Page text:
Avoiding the RMT issue
Posted by Tobold's Blog [HTML][XML][PERM][FULL] on 19 February 2013, 10:06 am
The Nosy Gamer has a post with old quotes from MMORPG developers about the evils of RMT. To give an extremely short summary of the four quotes, the developers hate RMT because of:
  • constant spamming of chat channels
  • use of stolen credit cards
  • credit card chargebacks
  • credit card fraud
In other words, as the second quote from Jagex states: "The biggest concern about real-world trading is - sorry for this example as I know it is not politically correct - it is a bit like prostitution. It's not necessarily the prostitution which is a problem, although you might have moral problems with [real-world trading]. But the real problem is the organised crime that's built around prostitution; the human trafficking, the drugs, etc. And that's the same with illegal real-world trading. The problem comes in when they start doing other illegal activities."

Now I totally agree that stealing and fraud are evil. Just like everybody agrees that human trafficking is evil. But as argument for why RMT / prostitution is bad, I find this extremely weak. Not that I would deny that there is a connection between RMT and credit card fraud, or prostitution and human trafficking. But what if you break that connection? What if you have a game like Diablo III with a legal RMT auction house, or a country like the Netherlands where prostitutes have legal protection? If there is no credit card fraud, is RMT *still* a bad thing? If there is no human trafficking or drugs involved, is prostitution still bad? I feel that the slippery slope argument is just lazy and weak.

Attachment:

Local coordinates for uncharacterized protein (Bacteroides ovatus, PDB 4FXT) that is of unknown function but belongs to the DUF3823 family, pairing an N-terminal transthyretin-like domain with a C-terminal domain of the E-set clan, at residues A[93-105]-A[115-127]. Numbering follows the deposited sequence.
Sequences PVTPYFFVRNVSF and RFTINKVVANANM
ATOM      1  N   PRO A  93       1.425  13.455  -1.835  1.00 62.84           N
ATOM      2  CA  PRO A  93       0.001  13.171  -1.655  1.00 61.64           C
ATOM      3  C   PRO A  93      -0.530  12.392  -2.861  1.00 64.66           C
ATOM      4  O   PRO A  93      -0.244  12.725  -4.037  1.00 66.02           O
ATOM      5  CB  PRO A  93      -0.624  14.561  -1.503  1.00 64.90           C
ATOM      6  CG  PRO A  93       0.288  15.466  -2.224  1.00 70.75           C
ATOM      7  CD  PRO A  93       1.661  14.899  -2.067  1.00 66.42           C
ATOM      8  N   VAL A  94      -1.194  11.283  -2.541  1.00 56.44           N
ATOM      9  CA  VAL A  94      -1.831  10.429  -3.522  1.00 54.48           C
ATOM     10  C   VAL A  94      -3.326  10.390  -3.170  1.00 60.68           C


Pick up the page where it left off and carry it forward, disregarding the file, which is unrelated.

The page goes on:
So why don't these people argue against RMT itself, disconnected from the crime? Because if they did that, they would have to point the fingers at themselves. Between real money auction houses with fees, PLEX, and various Free2Play shop items in different games, a lot of game developers are now very much in the business of selling virtual currency for real money, or taking a cut from such sales between players. Basically what the devs are saying in the linked-to post is "RMT is evil if somebody other than me is doing it". And that doesn't make for a very morally convincing argument.

I very much believe that buying virtual currency has an *inherent* bad effect on a game, which is independent of whether it is a third party or the game company itself that is making the sale. RMT to me is a sign of a game lacking inherent rewards. We do not want to play because playing is fun, we only play because of some virtual reward at the end. And if there are some means like RMT or botting or cheating which allow us to get to that same virtual reward faster, we take it. Because we aren't enjoying playing for that reward. And that, to me, cries "bad game!". RMT means paying somebody else to play the game for you, and how enjoyable can a game be if you feel the need for that?

Even if you don't mind the Skinner box gameplay without inherent rewards, RMT is self-defeating. It breaks the link between the game activity and the reward. Imagine starting a new Diablo III account with $5 worth of gold: You would play for many hours, at least the first play-through if not several ones, equipped 99% of the time with gear you bought from the AH. Diablo III in your mind would not be a game where you kill monsters to find loot, because the probability of finding something better than what you bought with the RMT gold would be so very remote. That very much kills the "I play for rewards" mindset.

I do think there is a good and intelligent discussion that can be held about whether RMT by itself is bad. By just simply labeling every gold seller as a credit card fraudster, we are just avoiding the real RMT issue.
Tobold's Blog

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